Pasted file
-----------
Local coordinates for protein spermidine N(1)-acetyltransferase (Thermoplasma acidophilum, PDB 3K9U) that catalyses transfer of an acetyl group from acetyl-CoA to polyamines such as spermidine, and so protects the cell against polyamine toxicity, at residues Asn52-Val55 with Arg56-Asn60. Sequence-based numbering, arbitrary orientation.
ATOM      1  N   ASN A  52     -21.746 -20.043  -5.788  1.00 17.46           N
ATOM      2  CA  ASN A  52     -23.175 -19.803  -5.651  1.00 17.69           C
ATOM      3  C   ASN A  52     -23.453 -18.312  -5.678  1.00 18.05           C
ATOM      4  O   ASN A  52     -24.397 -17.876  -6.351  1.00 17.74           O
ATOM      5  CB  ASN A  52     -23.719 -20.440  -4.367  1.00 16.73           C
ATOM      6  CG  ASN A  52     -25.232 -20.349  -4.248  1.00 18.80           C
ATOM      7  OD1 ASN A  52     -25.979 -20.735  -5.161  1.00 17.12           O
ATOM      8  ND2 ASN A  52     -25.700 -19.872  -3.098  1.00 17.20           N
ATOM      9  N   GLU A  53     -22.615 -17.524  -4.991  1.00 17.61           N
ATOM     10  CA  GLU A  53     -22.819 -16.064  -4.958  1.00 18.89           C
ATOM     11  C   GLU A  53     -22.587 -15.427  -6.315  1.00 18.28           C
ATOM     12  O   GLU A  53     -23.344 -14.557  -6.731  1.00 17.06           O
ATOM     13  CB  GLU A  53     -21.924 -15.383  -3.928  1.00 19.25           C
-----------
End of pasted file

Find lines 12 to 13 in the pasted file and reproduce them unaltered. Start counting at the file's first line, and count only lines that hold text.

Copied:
ATOM     11  C   GLU A  53     -22.587 -15.427  -6.315  1.00 18.28           C
ATOM     12  O   GLU A  53     -23.344 -14.557  -6.731  1.00 17.06           O